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Guide To Pottery & Porcelain Marks

Germany - Pg. 4



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DRESDEN (Meissen) 1-40
First European hard paste porcelain manufactory established at Meissen, near Dresden, in 1710. Under-glazecrossed swords mark used with variations from about 1724 to present day. In 18th century, on figures the mark was painted on the (usually unglazed) base. In many cases it has disappeared in the firing. Often on figures of that period, the mark appears underglaze and very small at the back of the base. On modern Meissen figure reproductions the mark is generally underglaze with cursive incised letters and/or numbers. Unglazed bases appear occasionally on modern Meissen reproductions and marks are on unglazed base.
1,2 Bottger's red stoneware. 1710-20 and later.
3, 4 Pseudo-Chinese marks about 1720-23.
5, 6 1725-1740. Under-glaze blue. On pieces intended (but not necessarily used) for the royal palaces or as royal gifts.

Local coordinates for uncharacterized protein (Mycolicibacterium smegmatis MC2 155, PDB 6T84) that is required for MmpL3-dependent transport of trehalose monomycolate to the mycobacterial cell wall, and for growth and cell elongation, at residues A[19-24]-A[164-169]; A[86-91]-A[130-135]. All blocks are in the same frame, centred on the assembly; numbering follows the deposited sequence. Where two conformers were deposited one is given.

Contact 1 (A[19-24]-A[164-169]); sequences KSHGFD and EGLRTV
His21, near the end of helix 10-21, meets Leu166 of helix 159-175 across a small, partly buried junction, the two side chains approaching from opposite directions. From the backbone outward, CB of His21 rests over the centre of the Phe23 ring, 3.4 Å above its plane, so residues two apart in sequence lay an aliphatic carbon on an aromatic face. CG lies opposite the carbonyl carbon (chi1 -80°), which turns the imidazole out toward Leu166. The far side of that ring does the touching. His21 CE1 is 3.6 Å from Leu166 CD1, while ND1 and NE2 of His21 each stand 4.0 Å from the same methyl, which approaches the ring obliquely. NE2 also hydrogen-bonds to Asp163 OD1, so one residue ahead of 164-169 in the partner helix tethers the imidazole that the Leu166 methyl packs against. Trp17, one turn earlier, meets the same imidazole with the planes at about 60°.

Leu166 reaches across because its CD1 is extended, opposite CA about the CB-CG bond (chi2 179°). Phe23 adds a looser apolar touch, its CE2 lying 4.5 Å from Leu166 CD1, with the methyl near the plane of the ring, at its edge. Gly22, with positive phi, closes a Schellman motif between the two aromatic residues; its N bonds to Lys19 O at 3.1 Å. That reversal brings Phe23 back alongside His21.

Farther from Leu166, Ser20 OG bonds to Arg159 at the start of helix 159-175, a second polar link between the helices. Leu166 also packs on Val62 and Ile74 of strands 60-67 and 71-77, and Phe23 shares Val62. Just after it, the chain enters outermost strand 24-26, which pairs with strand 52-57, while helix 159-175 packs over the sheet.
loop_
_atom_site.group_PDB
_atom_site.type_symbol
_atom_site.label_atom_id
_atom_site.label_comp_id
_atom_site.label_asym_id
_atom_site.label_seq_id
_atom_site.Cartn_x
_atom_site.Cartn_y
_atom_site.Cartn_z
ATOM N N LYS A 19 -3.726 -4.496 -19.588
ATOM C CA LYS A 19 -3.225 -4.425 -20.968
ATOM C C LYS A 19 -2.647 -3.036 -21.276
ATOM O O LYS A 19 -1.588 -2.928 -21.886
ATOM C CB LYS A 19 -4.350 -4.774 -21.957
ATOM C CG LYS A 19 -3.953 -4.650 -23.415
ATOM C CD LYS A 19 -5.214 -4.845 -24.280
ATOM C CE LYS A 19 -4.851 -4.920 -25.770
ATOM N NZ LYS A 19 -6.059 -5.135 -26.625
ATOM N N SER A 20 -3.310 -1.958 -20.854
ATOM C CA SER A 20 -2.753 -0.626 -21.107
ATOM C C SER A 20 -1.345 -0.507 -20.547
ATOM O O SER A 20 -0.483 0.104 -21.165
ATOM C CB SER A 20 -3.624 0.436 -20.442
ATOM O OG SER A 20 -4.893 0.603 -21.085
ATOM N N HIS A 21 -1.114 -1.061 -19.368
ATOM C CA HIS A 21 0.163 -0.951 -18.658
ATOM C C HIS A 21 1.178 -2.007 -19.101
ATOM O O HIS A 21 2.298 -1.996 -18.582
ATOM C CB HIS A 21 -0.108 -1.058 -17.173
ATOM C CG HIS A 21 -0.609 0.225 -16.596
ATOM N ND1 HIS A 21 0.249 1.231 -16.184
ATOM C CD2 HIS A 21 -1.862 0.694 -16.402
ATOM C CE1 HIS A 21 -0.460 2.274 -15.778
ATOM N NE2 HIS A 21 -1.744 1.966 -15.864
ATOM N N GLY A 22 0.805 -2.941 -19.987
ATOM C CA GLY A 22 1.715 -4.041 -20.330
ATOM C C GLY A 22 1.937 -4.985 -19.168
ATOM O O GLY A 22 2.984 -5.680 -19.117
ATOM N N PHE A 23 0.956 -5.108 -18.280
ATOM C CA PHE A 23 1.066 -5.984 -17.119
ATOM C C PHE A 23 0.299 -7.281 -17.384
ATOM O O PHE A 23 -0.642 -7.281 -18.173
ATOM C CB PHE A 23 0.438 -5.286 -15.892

Generally decorated with oriental motifs.
7 1723 to about 1735. Found occasionally with crossed swords.
8 Konigliche Porzellan Manufaktur (Royal Porcelain Manufacture). Under-glaze blue. 1723-24. Found only on tea-pots, stands and sugarboxes. This mark is widely counterfeited.
9 Meissner Porzellan Manufaktur. Very early mark. Probably used about same time, or possibly earlier, than K. P. M. Rare.



Guide To Pottery And Porcelain Marks:
Belgium

China

Denmark

France

Germany

Great Britain (Ireland, Scotland)

Holland

Italy

Japan

Luxembourg

Norway

Persia, Turkey, Syria, Poland

Portugal

Russia

Spain

Sweden

Switzerland

United States